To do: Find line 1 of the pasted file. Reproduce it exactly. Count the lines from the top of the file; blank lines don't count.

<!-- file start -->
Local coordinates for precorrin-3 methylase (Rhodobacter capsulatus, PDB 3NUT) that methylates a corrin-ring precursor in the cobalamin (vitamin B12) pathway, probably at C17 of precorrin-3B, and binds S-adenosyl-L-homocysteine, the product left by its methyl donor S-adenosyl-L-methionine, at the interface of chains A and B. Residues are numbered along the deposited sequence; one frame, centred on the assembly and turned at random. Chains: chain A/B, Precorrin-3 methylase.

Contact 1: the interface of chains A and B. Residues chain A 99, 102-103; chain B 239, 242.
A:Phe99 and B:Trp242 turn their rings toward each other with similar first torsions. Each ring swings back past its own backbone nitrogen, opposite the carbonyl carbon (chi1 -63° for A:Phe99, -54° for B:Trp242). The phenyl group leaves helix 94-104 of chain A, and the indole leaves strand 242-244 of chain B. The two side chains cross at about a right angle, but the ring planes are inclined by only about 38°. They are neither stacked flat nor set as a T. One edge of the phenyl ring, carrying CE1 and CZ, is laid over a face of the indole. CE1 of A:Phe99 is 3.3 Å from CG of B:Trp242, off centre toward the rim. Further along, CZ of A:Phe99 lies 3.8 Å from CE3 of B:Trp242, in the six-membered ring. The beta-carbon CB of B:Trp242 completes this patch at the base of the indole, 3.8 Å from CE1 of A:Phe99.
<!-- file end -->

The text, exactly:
Local coordinates for precorrin-3 methylase (Rhodobacter capsulatus, PDB 3NUT) that methylates a corrin-ring precursor in the cobalamin (vitamin B12) pathway, probably at C17 of precorrin-3B, and binds S-adenosyl-L-homocysteine, the product left by its methyl donor S-adenosyl-L-methionine, at the interface of chains A and B. Residues are numbered along the deposited sequence; one frame, centred on the assembly and turned at random. Chains: chain A/B, Precorrin-3 methylase.